Biosynthesis of UDP-glucuronic acid and UDP-galacturonic acid inBacillus cereussubsp. cytotoxis NVH 391-98


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Abstract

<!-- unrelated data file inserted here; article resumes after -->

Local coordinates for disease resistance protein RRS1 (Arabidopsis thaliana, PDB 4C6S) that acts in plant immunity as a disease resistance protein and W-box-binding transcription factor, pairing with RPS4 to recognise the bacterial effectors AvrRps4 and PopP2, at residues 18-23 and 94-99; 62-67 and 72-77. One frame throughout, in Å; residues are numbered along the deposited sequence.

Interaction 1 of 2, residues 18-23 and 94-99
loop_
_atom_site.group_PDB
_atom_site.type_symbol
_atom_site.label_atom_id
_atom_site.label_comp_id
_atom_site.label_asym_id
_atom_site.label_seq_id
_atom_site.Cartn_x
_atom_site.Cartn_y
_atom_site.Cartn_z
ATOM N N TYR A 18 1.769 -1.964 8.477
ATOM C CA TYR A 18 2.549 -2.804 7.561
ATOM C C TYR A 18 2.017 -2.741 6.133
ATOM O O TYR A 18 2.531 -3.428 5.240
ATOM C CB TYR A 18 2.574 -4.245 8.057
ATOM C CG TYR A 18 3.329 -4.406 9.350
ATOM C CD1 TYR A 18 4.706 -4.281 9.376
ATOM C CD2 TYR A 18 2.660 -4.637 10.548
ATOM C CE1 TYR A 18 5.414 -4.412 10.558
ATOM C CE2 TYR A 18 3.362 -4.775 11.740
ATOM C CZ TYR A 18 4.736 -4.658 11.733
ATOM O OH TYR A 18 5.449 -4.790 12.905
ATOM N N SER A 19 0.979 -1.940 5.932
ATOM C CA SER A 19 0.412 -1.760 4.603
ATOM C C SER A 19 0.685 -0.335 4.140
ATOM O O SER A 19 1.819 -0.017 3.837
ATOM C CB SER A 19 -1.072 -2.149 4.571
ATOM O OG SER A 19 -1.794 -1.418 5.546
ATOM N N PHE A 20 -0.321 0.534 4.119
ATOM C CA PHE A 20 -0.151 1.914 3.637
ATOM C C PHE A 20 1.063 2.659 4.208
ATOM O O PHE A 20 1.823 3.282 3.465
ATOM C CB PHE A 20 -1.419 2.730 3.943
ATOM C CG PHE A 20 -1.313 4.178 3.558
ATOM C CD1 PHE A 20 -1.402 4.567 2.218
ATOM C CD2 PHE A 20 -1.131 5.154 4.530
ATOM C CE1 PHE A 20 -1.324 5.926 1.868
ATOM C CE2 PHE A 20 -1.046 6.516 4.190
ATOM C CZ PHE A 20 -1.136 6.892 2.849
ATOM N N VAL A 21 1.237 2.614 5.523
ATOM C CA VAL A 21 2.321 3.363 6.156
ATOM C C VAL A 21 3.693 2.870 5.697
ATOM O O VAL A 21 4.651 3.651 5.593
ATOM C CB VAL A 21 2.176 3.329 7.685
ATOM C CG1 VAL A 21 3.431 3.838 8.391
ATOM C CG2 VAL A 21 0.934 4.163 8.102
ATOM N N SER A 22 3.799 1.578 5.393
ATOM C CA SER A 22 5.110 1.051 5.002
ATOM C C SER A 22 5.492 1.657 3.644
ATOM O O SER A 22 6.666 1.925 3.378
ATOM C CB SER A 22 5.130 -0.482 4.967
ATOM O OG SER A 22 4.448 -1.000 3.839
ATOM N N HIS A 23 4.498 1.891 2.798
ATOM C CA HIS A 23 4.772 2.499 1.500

The food borne pathogen Bacillus cereus produces uronic acid-containing glycans that are secreted in a shielding biofilm environment, and certain alkaliphilic Bacillus deposit uronate-glycan polymers in the cell wall when adapting to alkaline environments. The source of these acidic sugars is unknown and, in the present study, we describe the functional identification of an operon in Bacilluscerues subsp. cytotoxis NVH 391-98 that comprises genes involved in the synthesis of UDP-uronic acids in Bacillus spp. Within the operon, a UDP-glucose 6-dehydrogenase converts UDP-glucose in the presence of NAD+ to UDP-glucuronic acid and NADH, and a UDP-GlcA 4-epimerase (UGlcAE) converts UDP-glucuronic acid to UDP-galacturonic acid. Interestingly, in vitro, both enzymes can utilize the TDP-sugar forms as well, albeit at lower catalytic efficiency. Unlike most of the very few bacterial 4-epimerases that have been characterized, which are promiscuous, the B. cereus UGlcAE enzyme is very specific and cannot use UDP-glucose, UDP-N-acetylglucosamine, UDP-N-acetylglucosaminuronic acid or UDP-xylose as substrates. Size exclusion chromatography suggests that UGlcAE is active as a monomer, unlike the dimeric form of plant enzymes; the Bacillus UDP-glucose 6-dehydrogenase is also found as a monomer. Phylogenic analysis further suggests that the Bacillus UGlcAE may have evolved separately from other bacterial and plant epimerases. Our results provide insight into the formation and function of uronic acid-containing glycans in the lifecycle of B. cereus and related species containing homologous operons, as well as a basis for determining the importance of these acidic glycans. We also discuss the ability to target UGlcAE as a drug candidate.DatabaseNucleotide sequence data have been deposited in the Genbank database with the accession numbers HM581979 and HM581980.

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